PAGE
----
Data Virtualization 1.0: Federated Solutions

For simplicity’s sake, we’re going to refer to federated platforms like those from Denodo and Tibco as Data Virtualization 1.0. These types of solutions typically have three design characteristics:

  1. Data remains in place, avoiding any movement or ETL process.
  2. Access is provided to all the data via a new SQL engine interface.
  3. Performance issues are mitigated by caching data.

Do these 1.0 solutions provide value? Yes. Unfortunately, these tools also come with some drawbacks:

  • No reduction in expenses. In fact, federated solutions actually increase infrastructure costs.
  • Applications must be rewritten to leverage the new SQL interface.
  • Large result sets from multiple data stores create performance problems due to network latency.

Data Virtualization 2.0: Transparent Solutions

So, what differentiates Data Virtualization 2.0 tools from the previous generation? In many ways, it’s simply a natural evolution that attempts to resolve the major issues currently plaguing this space. This next generation of data virtualization should facilitate data centralization, lower infrastructure costs, and be transparent to data consumers.

It’s obvious that cost and transparency should be a focus, but why data centralization? Often, enterprises are saddled with duplicate legacy systems, including multiple data lakes, data marts, and data warehouses. Consolidating this data can provide tangible, monetary benefits, and significantly improve performance.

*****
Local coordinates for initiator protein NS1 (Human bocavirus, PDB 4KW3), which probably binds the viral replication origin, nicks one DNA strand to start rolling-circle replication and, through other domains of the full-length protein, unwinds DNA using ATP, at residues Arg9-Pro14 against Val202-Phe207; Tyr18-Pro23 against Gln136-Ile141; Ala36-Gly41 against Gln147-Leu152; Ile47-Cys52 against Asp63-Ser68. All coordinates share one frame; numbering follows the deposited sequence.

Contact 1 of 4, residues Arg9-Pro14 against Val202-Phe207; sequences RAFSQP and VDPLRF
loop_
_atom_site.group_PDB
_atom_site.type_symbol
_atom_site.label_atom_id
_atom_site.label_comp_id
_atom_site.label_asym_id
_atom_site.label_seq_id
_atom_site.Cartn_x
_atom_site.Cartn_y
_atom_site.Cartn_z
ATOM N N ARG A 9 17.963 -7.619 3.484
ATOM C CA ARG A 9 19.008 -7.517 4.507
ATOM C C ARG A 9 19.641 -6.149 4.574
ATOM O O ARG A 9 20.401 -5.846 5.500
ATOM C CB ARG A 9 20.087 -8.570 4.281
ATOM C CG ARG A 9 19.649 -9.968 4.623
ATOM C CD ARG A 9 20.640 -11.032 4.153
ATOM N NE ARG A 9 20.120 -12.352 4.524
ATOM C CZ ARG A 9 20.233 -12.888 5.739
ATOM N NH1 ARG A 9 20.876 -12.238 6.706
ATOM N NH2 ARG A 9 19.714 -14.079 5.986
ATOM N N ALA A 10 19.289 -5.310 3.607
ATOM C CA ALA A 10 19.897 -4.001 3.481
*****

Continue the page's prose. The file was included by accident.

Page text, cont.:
Unfortunately, in many cases, the cost of rewriting the affected applications outweighs the benefits of consolidation. Data Virtualization 2.0 should enable “codeless” data migrations to a highly performant, centralized data platform without breaking the data consumers’ access or compromising security.

There are four requirements to accomplishing these goals:

  1. Data should be automatically migrated to a centralized platform – no programming or ETL required.
  2. Application access to data moved to the centralized platform should be transparent. No code rewrites required, and the applications should be unaware the data has been moved.
  3. All data should be available to any application with appropriate privileges via a transparent presentation layer.
  4. Processing should be pushed to the centralized platform to eliminate the necessity of copying large result sets across the network.